# nncross.ppx

##### Nearest Neighbours Between Two Patterns in Any Dimensions

Given two point patterns `X`

and `Y`

in
many dimensional space,
finds the nearest neighbour in `Y`

of each point of `X`

.

##### Usage

```
# S3 method for ppx
nncross(X, Y,
iX=NULL, iY=NULL,
what = c("dist", "which"),
…,
k = 1)
```

##### Arguments

- X,Y
Point patterns in any number of spatial dimensions (objects of class

`"ppx"`

).- iX, iY
Optional identifiers, used to determine whether a point in

`X`

is identical to a point in`Y`

. See Details.- what
Character string specifying what information should be returned. Either the nearest neighbour distance (

`"dist"`

), the identifier of the nearest neighbour (`"which"`

), or both.- k
Integer, or integer vector. The algorithm will compute the distance to the

`k`

th nearest neighbour.- …
Ignored.

##### Details

Given two point patterns `X`

and `Y`

in
\(m\)-dimensional space,
this function finds, for each point of `X`

,
the nearest point of `Y`

. The distance between these points
is also computed.
If the argument `k`

is specified, then the `k`

-th nearest
neighbours will be found.

The return value is a data frame, with rows corresponding to
the points of `X`

. The first column gives the nearest neighbour
distances (i.e. the `i`

th entry is the distance
from the `i`

th point of `X`

to the nearest element of
`Y`

). The second column gives the indices of the nearest
neighbours (i.e.\ the `i`

th entry is the index of
the nearest element in `Y`

.)
If `what="dist"`

then only the vector of distances is returned.
If `what="which"`

then only the vector of indices is returned.

The argument `k`

may be an integer or an integer vector.
If it is a single integer, then the `k`

-th nearest neighbours
are computed. If it is a vector, then the `k[i]`

-th nearest
neighbours are computed for each entry `k[i]`

. For example, setting
`k=1:3`

will compute the nearest, second-nearest and
third-nearest neighbours. The result is a data frame.

Note that this function is not symmetric in `X`

and `Y`

.
To find the nearest neighbour in `X`

of each point in `Y`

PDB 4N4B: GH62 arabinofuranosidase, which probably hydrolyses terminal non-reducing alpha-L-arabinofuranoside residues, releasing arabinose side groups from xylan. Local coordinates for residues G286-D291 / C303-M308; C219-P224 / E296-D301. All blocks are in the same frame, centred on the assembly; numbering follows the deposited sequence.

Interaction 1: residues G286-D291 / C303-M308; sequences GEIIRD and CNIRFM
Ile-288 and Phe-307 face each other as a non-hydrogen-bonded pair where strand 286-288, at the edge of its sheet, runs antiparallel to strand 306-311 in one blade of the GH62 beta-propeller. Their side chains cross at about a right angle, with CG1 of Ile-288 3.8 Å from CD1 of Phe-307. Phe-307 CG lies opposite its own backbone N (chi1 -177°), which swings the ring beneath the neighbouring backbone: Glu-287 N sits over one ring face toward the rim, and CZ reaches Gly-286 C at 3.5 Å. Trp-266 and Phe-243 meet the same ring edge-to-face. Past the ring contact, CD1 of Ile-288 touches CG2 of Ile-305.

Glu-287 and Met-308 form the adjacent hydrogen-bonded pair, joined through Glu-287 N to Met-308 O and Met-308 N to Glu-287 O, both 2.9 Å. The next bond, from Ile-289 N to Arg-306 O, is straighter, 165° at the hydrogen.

,
use `nncross(Y,X)`

.

The arguments `iX`

and `iY`

are used when
the two point patterns `X`

and `Y`

have some points in
common. In this situation `nncross(X, Y)`

would return some zero
distances. To avoid this, attach a unique integer identifier to
each point, such that two points are identical if their
identifying numbers are equal. Let `iX`

be the vector of
identifier values for the points in `X`

, and `iY`

the vector of identifiers for points in `Y`

. Then the code
will only compare two points if they have different values of the
identifier. See the Examples.

##### Value

A data frame, or a vector if the data frame would contain only one column.

By default (if `what=c("dist", "which")`

and `k=1`

)
a data frame with two columns:

Nearest neighbour distance

Nearest neighbour index in `Y`

If what="dist" and k=1, a vector of nearest neighbour distances.

If what="which" and k=1, a vector of nearest neighbour indices.

If k is specified, the result is a data frame with columns containing the k-th nearest neighbour distances and/or nearest neighbour indices.

##### See Also

`nndist`

for nearest neighbour
distances in a single point pattern.

##### Examples

```
# NOT RUN {
B <- boxx(c(0,1), c(0,1), c(0,1), c(0,1))
## two different point patterns
X <- runifpointx(5, B)
Y <- runifpointx(10, B)
nncross(X,Y)
N23 <- nncross(X,Y, k=2:3)
## two patterns with some points in common
Z <- runifpointx(20, B)
X <- Z[1:15]
Y <- Z[10:20]
iX <- 1:15
iY <- 10:20
N <- nncross(X,Y, iX, iY, what="which")
N4 <- nncross(X,Y, iX, iY, k=4)
# }
```

*Documentation reproduced from package spatstat, version 1.63-0, License: GPL (>= 2)*